Garbujo Guitars is the largest guitar builder in Italy. Founder David Garbujo’s instruments are in the hands of many European performers. His Fuse hollowbody (shown) has a one-piece swamp ash body with a 5A quilted maple top and a 5A flamed maple neck, his own pickups and is highly customizable.
Canadian Francois Beausejour founded Lutherie Quatre-Temps with partner Jacinthe Desy and makes highly ergonomic guitars and basses with “perfect sonority.”
Henman–Bevilacqua Guitars (US) fuse minimalism, craftsmanship, art and old school quality for true connoisseurs. Their S1 models (shown) are available with a one-piece Honduran mahogany or swamp ash bodies and a fixed bridge or a B5 Bigsby.
Potvin Guitars of Canada turned heads with Mike Potvin’s creative designs. Lee Bowie is holding the guitar Mike Potvin (right) designed for him. Inspired by a visit to Mexico, it’s a semi-hollowbody made of Mahogany, with a quilted maple top and a flamed maple neck. Bowie chose jumbo frets and Seymour Duncan pickups (Pearly Gates bridge, SLD-1 Lipstick). The red guitar is Potvin’s take on a traditional Iceman-style guitar. It has a lightweight mahogany body that is heavily chambered.
Mike Potvin also turned heads with two guitars that could be described as the end result of leaving a Tele and a Jr. together in a closet together for too long with some Barry White playing in the background: the El Camino (left) and the Ranchero (right). The Ranchero is equipped with a hand wired Jason Lollar P90.
Finish luthier Juha Ruokangas uses unusual materials like Arctic birch and moose shin bone in his guitars.
This Riokangas strat-style guitar represents the Supreme version of the V.S.O.P. series. The top, pickguard and fretboard are matched Arctic Birch. The neck is Thermo Treated maple.
German luthier Nik Huber’s aptly named Dolphin features a quilted maple top that you could practically go swimming in. The pickups are handmade by H. Haussel.
Something brand new from Nik Huber. Keep an eye out for more details as we get them, but we couldn't resist sharing this gorgeous single-piece top.
Jean-Charles Dugain of Mediators Dugain specializes in picks and slides designed to be easy to hold on to. Dugain uses materials like olivewood, boxtree wood, hematite, bone, horn, coconut shell, silver and gold.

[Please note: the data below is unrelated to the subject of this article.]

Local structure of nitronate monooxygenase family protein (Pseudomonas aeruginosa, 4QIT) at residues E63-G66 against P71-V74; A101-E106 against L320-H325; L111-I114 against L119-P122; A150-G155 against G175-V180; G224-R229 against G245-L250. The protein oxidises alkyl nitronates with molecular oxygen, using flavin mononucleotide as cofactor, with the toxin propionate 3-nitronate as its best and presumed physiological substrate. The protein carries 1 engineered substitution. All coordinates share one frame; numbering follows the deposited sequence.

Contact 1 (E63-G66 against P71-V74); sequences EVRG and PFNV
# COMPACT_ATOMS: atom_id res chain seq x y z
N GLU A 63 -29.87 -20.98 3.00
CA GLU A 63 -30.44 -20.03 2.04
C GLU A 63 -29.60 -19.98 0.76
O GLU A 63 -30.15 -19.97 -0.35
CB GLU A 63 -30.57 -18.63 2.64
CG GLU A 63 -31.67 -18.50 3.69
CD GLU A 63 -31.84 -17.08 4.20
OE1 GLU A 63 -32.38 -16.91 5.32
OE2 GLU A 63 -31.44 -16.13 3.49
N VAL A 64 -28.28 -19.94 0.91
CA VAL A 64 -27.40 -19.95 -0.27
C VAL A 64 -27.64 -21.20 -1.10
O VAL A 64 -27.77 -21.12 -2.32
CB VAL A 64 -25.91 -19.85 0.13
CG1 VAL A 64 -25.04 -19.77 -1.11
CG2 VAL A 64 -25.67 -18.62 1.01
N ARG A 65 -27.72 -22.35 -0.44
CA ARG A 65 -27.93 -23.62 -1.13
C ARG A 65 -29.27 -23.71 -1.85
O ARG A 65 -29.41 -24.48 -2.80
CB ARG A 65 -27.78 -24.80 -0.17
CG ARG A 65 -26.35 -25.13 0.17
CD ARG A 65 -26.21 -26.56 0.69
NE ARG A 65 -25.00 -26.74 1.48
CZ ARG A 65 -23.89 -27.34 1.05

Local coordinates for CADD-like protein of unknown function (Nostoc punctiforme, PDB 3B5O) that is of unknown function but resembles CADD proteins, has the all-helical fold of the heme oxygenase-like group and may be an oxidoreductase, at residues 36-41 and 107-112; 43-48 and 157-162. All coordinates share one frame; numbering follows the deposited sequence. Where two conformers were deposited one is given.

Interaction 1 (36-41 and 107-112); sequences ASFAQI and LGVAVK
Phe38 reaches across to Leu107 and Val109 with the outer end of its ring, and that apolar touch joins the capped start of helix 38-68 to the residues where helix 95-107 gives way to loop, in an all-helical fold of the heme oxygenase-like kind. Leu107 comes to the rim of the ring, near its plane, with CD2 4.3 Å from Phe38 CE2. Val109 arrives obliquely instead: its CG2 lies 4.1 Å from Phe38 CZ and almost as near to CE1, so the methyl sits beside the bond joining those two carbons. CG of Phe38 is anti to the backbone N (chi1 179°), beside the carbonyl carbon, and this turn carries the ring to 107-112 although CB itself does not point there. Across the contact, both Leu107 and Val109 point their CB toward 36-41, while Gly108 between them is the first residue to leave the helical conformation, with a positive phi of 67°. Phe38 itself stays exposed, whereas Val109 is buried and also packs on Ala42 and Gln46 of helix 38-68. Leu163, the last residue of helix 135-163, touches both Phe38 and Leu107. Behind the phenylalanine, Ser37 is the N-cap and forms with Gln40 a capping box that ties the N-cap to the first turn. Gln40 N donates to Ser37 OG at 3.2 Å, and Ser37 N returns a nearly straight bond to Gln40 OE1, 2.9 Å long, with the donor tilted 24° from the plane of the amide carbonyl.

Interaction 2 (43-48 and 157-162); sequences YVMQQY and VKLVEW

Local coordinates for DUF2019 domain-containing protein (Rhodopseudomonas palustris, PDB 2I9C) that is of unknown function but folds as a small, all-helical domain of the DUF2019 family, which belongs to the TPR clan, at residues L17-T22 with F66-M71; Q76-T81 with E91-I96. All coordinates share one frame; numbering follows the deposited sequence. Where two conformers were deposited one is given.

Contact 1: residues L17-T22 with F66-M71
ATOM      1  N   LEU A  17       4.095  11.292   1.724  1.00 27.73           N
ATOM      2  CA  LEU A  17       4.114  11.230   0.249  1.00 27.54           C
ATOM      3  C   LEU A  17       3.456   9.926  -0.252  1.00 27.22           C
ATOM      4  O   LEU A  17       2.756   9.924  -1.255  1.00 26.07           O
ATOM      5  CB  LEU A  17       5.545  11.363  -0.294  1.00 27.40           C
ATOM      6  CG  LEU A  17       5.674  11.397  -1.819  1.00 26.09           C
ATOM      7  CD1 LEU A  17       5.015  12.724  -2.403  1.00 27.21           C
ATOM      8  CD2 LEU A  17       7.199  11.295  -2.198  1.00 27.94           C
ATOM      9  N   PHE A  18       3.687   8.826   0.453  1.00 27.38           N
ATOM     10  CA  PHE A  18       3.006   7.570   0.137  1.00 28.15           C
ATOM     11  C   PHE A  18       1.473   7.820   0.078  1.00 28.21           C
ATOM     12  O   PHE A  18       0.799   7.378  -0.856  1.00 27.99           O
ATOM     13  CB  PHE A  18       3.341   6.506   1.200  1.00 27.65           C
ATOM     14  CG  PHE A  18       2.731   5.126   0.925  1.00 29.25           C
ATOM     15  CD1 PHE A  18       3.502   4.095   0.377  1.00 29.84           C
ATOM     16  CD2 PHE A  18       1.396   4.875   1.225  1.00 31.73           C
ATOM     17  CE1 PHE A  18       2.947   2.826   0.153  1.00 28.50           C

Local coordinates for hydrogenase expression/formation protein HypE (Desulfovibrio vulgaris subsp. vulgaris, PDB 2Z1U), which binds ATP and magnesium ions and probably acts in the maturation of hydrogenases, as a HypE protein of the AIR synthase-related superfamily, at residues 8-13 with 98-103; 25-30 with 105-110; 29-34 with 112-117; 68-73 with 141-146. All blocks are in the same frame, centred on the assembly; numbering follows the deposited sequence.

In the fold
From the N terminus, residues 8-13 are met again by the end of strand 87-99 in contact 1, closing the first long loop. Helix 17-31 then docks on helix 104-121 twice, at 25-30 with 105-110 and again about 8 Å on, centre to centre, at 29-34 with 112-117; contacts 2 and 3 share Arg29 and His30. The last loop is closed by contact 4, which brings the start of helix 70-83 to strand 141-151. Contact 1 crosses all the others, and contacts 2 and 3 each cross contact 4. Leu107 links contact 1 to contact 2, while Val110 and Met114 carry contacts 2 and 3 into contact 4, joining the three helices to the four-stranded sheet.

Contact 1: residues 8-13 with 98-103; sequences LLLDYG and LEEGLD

Texan Paul Sanchez of Red Iron Amps was the only amp maker at the show. His amps feature point-to-point wiring and custom mesquite cabinetry.
Fairfield Circuitry (Canada) makes effects that are designed to be tastefully originally without compromising a musician’s needs or creativity. The Randy’s Revenge (left) is a highly adjustable ring modulator with true bypass switching. The Barbershop (right) is an originally-designed JFET overdrive with a very wide operating range.
Quebec luthier Jean Rompre’s concert classical guitars have been used by top musicians for more than 20 years. Rompre custom makes classical and steel string guitars to order.
Gordon Bischoff’s craftsmanship garnered him the Rockler Woodworking Award by Woodworker’s Journal in 2000. The Wisconsin luthier’s Baritone Acoustelectric features splitable Seymour Duncan pickups and a Fishman Matrix bridge pickup system that can be run separately or blended.
Lukas Brunner of Brunner Guitars is a Swiss luthier who enjoys fusing traditional craftsmanship with innovative designs. This guitar, the Outdoor Guitar, has a removable neck and can fit into an overhead compartment-friendly suitcase. As you’ll see in an upcoming Premier Guitar video demo, the guitar somehow stays in tune after being put back together!
Candian Tony Duggan-Smith is a luthier who apprenticed under Rufus Stewart and served as Linda Manzer’s assistant before opening his own shop. This custom archtop has a European maple back and sides, a flamed European spruce top, a flamed maple neck and a bound ebony fingerboard. The pickup is custom made by Kent Armstrong.
You could say Linda Manzer is an all-star of custom luthierie. Not only her works played by artists like Pat Metheny, Bruce Cockburn and Santana, but they’re also on display at places like the Museum of Fine Arts in Boston. Her latest project is a limited-edition run of 30 recreations of the first guitar she made for Pat Metheny in 1982, which he eventually named the Linda 6. Known as the Metheny-Manzer Signature 6 (show here) the guitars are handcrafted by Manzer and reproduced with key specs from the original, but updated with some of the innovations that Metheny and Manzer have collaborated on together.